Before we dive deep into the technology implementation, we can look at the actual data of each bridge, and it is not difficult to draw two conclusions:

a. The technical implementation is not the most important. To attract more cross chain asset, the key is to have the target chain attractive for the asset/capital.

b. To be honest, despite the difficult using a bridge, if the Dapp in the target chain is attractive, the official bridge (no matter centralized or not) is the most popular one.

Every bridge has its own features, which are highlight in the table. We will give you folks a summary below:

1. The degree of decentralization >>> This is straight-forward, doesn’t need further explanation.

2. Multi-Chain bridge >>> At present, the relay chain seems like a necessity, it would be great if there is an another interface can transfer across different chains;

3. Decentralization of the “oracle” >>> It would be better to have a chain-level consensus to ensure the correctness of recording of cross-chain behaviors. If it is not convinced enough when the consensus is based on several groups of individuals, issuing governance token to improve the decentralization of governance is also proper solution.

4. Pledging + Minting/burning is the best “asset minting” technical solution currently >>> If you don’t fully understand this point, I highly recommend to go over the original text of AC with a link is attached at the end; (if the tokens minted by the cross-chain bridge is in the target chain are as common as USDT, then the step of building liquidity pools can be omitted)

5. Improve the utilization of locked assets >>> Let the assets flow in to DeFi to earn interest rather than merely be locked.

6. What chains the bridges can connect to (permissionless chains are better) >>> Essentially, someone need to provide liquidity, just like Uniswap’s listing new tokens.

7. Competence to support the public chains that are not compatible with EVM >>> The development will be more complicated, the new teams should be careful.

8. Competence to support NFT.

9. It would be best if a single cross-chain transfer can be completed within a few minutes.

10. Eliminate the obstacles for users of reserving gas fee for each chain.

11. Competence to sent to any address, not only to the target chain address binding with Metamask >>> In theory, it is feasible to realize this feature by changing the token transferring and receiving address of the smart contracts to the asset receiver address.

12. No transfer limit.

13. It is very difficult to realize all 12 features above. The proper solution is to make a trade-off.

Further requirements and exceptions:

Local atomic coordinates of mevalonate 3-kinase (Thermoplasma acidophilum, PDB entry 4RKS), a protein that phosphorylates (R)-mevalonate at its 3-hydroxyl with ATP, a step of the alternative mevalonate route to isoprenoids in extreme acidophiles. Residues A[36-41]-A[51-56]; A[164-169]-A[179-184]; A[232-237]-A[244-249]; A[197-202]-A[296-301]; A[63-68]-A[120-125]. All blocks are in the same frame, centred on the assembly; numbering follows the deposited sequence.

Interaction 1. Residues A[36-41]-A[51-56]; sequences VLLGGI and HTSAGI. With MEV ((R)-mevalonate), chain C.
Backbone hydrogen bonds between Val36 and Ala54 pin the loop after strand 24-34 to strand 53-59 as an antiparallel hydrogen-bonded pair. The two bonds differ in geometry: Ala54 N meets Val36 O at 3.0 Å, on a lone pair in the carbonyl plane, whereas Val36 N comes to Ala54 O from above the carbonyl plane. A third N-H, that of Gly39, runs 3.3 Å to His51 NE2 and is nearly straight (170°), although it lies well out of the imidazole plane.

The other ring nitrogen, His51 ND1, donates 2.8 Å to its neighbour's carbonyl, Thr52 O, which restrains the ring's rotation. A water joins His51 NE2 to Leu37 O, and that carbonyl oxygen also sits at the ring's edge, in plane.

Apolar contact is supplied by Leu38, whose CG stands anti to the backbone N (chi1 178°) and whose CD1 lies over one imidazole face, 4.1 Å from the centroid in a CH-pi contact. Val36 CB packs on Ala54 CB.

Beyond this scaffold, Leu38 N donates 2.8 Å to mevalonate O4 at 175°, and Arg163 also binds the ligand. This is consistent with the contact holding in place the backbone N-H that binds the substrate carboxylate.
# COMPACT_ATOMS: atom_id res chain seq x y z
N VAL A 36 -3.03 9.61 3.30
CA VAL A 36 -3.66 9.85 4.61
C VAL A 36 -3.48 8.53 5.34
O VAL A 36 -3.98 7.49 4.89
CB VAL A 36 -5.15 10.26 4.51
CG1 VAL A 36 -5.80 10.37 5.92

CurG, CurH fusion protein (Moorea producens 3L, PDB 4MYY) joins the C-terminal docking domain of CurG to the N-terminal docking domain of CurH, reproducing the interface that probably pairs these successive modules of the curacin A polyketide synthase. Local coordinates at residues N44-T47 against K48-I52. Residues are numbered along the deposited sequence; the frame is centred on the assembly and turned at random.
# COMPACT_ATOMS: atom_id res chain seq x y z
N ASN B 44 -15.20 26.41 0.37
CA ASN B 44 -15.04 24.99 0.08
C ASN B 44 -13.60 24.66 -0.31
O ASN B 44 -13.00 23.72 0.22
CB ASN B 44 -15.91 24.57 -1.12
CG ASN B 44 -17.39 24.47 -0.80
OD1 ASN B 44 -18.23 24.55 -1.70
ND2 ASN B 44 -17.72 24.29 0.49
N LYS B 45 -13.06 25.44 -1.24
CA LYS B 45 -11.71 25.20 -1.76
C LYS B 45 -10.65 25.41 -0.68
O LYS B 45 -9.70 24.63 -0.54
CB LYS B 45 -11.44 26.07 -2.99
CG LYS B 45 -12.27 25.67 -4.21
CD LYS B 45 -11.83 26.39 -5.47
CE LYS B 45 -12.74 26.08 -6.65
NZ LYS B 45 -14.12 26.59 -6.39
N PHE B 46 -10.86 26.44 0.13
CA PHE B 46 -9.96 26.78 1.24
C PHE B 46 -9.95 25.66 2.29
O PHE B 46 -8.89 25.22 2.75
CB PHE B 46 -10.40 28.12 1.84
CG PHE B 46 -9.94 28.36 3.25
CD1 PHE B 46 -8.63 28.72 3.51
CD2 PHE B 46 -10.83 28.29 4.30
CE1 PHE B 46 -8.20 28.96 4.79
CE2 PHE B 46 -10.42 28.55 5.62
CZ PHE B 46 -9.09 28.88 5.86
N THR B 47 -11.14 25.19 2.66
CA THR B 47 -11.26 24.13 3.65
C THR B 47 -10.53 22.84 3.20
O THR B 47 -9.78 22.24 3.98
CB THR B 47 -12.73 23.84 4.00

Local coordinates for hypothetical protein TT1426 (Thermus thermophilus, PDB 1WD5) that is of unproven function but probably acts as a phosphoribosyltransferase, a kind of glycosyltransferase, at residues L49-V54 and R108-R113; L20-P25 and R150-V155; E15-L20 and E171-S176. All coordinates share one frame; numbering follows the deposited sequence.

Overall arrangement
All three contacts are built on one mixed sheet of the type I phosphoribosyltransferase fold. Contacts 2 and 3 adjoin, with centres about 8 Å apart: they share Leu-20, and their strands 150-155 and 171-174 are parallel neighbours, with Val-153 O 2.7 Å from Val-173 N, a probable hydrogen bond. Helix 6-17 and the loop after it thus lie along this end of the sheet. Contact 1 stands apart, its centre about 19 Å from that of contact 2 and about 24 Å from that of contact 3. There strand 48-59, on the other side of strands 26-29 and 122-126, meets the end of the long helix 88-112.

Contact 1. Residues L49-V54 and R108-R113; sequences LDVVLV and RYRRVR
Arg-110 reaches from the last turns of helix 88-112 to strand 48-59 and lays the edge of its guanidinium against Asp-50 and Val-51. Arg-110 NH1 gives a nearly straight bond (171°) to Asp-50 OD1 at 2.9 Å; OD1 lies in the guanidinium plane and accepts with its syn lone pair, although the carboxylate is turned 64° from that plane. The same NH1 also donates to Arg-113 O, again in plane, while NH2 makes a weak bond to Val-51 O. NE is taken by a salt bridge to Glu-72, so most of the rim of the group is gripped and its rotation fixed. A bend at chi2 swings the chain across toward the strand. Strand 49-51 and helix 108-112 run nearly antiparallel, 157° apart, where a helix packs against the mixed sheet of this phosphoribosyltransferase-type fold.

Regarding the industry with high creativity, I always believe that the projects can learn from their competitors. Thus, I want to put down some irrelevant stuff here but can stimulate you guys’ further thinking. After all, no one could figure out the potential of AMM before Hayden Adams pointing it out.

Further requirements: cross-chain liquidity:

The high-quality assets outside Ethereum are continuously increasing. And the emergence of DeFi that focusing on cross-chain liquidity (e.g., Linear, O3Swap) indicates the further requirements for cross-chain information and cross-chain assets: cross-chain bridge should embrace a closer connection with DeFi, not only just fulfill its basic function, i.e., transferring assets across chains.

Further requirements: cross-chain for Layer 2

In order to prevent liquidity fragmentation and destruction of DeFi’s composability, four commonly used Layer 2 solution including Optimism will certainly need a expressway for asset transfer, or even a channel to let assets flow between Layer 2 and heterogeneous chains.

The efficiency of routing from Layer 1 is too low, and the consensus mechanism of Layer 2 is also born to be unable to carry the aforementioned “pledging + minting/burning” feature in the short term, so the state channel seems to be the most anticipated of current feasible solutions, e.g., Celer Network, Connext.

Exceptions: Starkware Caspian & ThoreChain:

Although Starkware Caspian is a mind-blowing solution based on Layer 2 and ThoreChain is a solo player in the cross-chain world of Layer 1, to a certain extent, the goal they want to achieve are the same: to complete the settlement without influencing the integrity of the original base layer liquidity pool.

Conclusion:

Now let’s come back to the answer you kept in your mind at the beginning. You should have an answer about what an ideal cross-chain bridge should look like.

Have a nice day!

We are looking for fundamental blockchain infrastructures and innovative business models to accelerate the deployment of blockchain technology of our future.